Pretend that the business you own—or want to own—is the prototype, or will be the prototype, for 5,000 more just like it. In other words, pretend that you are going to franchise your business.
The Franchise Prototype is the name for my business-as-a-product. It’s a way of thinking about my business as one complete thing, a whole, you might say, that looks, acts, and feels in a clearly definable way, apart from me. Independent of me.
- Provide consistent value to your customers, employees, suppliers, and lenders, beyond what they expect.
- Operated by people with the least guidance. You need to create the very best system that leverages average people to produce exquisite results.
- A place of impeccable order.
- All work documented in Operations Manuals.
- Provide a uniformly predictable service to the customer.
If your business or the job is going to be an integral part of your life, it should know what your life’s aim is.
You must ask yourself three questions:
- What do I value most?
- What kind of life do I want?
- Who do I wish to be?
What would you like to be able to say about your life after it’s too late to do anything about it?
A very clear statement of what your business or job has to ultimately do for you to achieve your Primary Aim.
The business or job is a means rather than an end, a vehicle to enrich your life rather than one that drains the life you have.
Most companies organize around personalities rather than around functions. Around people rather than accountabilities or responsibilities. The result is always chaos.
Organizational strategy is the process through which you think through your business as best as you’re able and then structure the way it is to work.
Without an organizational strategy holding each and everyone accountable, everything hinges on luck and good feelings, which are the recipe for chaos and disaster.
It is a System designed into your Prototype to produce a marketing result. And the more automatic that System is, the more effective your Franchise Prototype will be.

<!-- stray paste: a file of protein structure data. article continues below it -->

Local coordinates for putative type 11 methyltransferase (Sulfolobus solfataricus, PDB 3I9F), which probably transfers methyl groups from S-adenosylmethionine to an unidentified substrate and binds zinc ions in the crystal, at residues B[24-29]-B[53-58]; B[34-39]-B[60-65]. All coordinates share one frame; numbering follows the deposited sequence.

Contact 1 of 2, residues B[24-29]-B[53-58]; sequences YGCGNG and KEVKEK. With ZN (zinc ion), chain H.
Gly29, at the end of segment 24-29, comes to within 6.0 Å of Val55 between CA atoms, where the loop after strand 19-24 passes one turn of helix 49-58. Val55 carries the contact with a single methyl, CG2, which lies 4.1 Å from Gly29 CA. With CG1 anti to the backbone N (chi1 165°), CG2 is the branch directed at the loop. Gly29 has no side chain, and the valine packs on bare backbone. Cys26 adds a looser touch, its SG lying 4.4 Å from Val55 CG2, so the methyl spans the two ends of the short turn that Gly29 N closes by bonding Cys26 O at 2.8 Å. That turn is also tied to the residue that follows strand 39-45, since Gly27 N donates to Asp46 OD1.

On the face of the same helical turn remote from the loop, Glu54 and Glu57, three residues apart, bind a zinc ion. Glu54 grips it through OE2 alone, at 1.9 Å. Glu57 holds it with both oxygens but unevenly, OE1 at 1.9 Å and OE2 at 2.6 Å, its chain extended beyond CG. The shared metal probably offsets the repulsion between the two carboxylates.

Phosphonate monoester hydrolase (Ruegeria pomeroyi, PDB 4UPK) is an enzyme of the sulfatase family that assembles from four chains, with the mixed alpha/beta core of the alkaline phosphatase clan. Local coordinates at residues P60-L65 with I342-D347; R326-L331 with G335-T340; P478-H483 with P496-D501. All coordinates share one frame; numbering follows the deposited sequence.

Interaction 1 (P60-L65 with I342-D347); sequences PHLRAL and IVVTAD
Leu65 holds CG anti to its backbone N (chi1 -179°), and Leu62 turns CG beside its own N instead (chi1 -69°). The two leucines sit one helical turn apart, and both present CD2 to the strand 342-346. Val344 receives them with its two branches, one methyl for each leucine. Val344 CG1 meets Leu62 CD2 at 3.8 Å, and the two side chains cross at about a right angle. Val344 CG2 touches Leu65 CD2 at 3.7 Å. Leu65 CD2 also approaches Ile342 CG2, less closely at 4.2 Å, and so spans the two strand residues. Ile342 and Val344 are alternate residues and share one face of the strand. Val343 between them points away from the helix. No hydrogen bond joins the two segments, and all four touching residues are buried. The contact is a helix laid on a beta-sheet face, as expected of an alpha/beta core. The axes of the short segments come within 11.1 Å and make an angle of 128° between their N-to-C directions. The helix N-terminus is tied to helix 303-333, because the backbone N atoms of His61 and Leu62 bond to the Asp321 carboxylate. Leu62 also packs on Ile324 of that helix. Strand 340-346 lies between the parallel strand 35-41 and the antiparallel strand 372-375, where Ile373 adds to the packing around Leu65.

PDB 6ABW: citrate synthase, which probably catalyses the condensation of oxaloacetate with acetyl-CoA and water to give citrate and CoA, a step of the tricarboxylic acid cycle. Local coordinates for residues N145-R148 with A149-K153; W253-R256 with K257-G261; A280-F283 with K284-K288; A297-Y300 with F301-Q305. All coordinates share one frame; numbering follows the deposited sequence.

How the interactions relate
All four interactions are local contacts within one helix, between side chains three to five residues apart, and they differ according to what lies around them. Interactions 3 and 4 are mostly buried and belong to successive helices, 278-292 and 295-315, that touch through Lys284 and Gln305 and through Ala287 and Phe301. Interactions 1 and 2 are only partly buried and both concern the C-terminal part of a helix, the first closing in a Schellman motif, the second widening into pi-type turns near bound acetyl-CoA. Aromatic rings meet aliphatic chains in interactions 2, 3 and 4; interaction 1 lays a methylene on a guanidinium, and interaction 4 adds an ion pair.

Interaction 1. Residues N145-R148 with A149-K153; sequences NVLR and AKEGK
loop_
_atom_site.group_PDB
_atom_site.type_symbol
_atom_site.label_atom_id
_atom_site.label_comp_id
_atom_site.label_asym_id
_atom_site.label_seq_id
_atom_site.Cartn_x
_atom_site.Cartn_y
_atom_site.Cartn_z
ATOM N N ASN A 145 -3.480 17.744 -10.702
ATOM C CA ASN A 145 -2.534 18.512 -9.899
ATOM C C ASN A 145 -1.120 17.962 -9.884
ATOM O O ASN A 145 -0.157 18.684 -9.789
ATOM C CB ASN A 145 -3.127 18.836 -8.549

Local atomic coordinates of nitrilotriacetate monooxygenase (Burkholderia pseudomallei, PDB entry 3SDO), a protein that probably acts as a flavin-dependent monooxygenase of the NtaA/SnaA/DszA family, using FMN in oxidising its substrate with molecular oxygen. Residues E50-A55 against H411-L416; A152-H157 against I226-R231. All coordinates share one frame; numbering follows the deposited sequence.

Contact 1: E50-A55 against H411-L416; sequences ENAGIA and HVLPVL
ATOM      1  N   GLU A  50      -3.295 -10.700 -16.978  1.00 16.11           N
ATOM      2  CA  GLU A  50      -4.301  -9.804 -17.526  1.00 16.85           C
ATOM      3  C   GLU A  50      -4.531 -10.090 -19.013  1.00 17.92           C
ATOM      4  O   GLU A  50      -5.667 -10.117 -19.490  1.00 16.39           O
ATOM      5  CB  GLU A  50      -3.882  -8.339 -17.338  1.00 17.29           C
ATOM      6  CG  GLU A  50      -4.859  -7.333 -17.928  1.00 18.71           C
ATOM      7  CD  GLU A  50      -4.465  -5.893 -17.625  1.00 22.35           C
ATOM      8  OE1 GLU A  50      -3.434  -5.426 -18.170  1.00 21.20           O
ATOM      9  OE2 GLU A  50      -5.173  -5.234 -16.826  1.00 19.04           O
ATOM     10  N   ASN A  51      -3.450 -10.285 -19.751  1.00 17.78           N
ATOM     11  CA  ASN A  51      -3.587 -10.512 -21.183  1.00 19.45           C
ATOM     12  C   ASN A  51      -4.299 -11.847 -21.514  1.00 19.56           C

“The first thing that surprised me when I came to work here,” the Manager said, “was that the owner took me seriously.
“I mean, think about it. Here I was, a kid, with absolutely no experience in this business. But he never treated me that way. He treated me as though I were a serious adult. Somebody worth talking to about what he obviously considered important.
People do not simply want to work for exciting people. They want to work for people who have created a clearly defined structure for acting in the world. A structure through which they can test themselves and be tested. Such a structure is called a game.
And there is nothing more exciting than a well-conceived game. That is what the very best businesses represent to the people who create them: a game to be played in which the rules symbolize the idea you, the owner, have about the world.
The entire business process by which your company does what it does is a marketing process. “It starts with the promise you make to attract them to your door. “It continues with the sale you make once they get there. “And it ends with the delivery of the promise before they leave your door.
The only way to reach something higher is to focus their attention on the multitude of seemingly insignificant, unimportant, and boring things that make up every business, and even life.
Those mundane and tedious little things that, when done exactly right, with the right kind of attention and intention, form in their aggregate a distinctive essence, an evanescent quality that distinguishes every great business you’ve ever done business with, from its more mediocre counterparts whose owners are satisfied to simply get through the day.
The simple truth about the greatest businesspeople: they have a genuine fascination for the truly astonishing impact little things done exactly right can have on the world.
The problem is not that the owners of small businesses in this country don’t work; the problem is that they’re doing the wrong work. As a result, most of their businesses end up in chaos—unmanageable, unpredictable, and unrewarding.
Your business is nothing more than a distinct reflection of who you are.
- If your thinking is sloppy, your business will be sloppy.
- If you are disorganized, your business will be disorganized.
- If you are greedy, your employees will be greedy, giving you less and less of themselves and always asking for more.